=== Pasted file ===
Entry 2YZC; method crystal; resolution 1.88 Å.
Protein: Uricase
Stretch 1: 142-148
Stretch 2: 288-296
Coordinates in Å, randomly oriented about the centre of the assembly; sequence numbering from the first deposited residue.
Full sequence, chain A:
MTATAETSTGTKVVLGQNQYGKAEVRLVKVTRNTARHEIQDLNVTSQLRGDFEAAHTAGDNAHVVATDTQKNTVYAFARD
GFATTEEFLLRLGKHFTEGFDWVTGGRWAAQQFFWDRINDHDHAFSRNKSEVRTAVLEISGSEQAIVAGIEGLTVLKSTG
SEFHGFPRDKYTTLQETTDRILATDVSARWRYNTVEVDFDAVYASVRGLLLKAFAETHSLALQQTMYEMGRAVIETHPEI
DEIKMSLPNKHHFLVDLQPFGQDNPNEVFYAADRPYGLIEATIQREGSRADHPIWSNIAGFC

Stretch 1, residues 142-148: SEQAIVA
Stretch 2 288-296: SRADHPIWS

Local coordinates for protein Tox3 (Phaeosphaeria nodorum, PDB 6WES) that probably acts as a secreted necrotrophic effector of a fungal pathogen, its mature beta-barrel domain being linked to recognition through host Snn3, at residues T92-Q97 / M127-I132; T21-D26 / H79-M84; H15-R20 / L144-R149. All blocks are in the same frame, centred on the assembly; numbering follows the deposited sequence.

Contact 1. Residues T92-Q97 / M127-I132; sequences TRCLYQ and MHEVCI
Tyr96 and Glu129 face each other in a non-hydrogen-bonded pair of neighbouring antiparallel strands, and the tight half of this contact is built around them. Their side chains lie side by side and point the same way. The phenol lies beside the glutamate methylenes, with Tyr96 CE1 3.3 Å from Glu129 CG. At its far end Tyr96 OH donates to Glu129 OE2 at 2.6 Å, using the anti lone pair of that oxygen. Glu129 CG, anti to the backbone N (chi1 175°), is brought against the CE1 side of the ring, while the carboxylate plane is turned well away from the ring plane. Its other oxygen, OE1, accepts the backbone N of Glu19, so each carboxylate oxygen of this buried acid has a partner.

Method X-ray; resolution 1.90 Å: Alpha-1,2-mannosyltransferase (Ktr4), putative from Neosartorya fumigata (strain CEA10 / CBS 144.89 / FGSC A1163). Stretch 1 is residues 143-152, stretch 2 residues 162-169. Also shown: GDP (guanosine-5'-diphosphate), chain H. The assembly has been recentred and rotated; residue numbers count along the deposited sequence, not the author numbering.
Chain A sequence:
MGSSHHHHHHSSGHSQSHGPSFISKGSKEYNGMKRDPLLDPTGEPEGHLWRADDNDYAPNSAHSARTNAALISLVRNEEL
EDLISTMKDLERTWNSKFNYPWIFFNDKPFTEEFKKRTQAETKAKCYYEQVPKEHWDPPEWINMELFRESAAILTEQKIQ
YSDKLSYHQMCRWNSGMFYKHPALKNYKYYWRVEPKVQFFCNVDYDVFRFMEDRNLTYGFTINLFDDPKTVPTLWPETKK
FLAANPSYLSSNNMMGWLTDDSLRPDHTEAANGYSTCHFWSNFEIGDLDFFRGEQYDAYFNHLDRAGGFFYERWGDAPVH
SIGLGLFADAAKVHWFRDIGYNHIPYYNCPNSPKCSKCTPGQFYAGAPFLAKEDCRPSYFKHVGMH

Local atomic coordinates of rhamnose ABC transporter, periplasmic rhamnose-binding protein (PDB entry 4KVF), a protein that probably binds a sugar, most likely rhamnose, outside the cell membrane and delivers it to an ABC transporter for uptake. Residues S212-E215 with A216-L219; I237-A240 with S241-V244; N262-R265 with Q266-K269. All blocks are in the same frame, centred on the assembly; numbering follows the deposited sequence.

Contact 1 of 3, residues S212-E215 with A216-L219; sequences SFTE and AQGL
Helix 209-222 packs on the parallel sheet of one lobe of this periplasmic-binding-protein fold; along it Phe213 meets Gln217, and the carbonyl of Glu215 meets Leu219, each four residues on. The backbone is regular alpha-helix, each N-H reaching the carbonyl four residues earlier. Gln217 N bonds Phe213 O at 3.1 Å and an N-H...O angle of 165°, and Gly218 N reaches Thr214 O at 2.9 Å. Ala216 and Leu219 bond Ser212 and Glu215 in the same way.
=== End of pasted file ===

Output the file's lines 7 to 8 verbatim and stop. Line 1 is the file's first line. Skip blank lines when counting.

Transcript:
MTATAETSTGTKVVLGQNQYGKAEVRLVKVTRNTARHEIQDLNVTSQLRGDFEAAHTAGDNAHVVATDTQKNTVYAFARD
GFATTEEFLLRLGKHFTEGFDWVTGGRWAAQQFFWDRINDHDHAFSRNKSEVRTAVLEISGSEQAIVAGIEGLTVLKSTG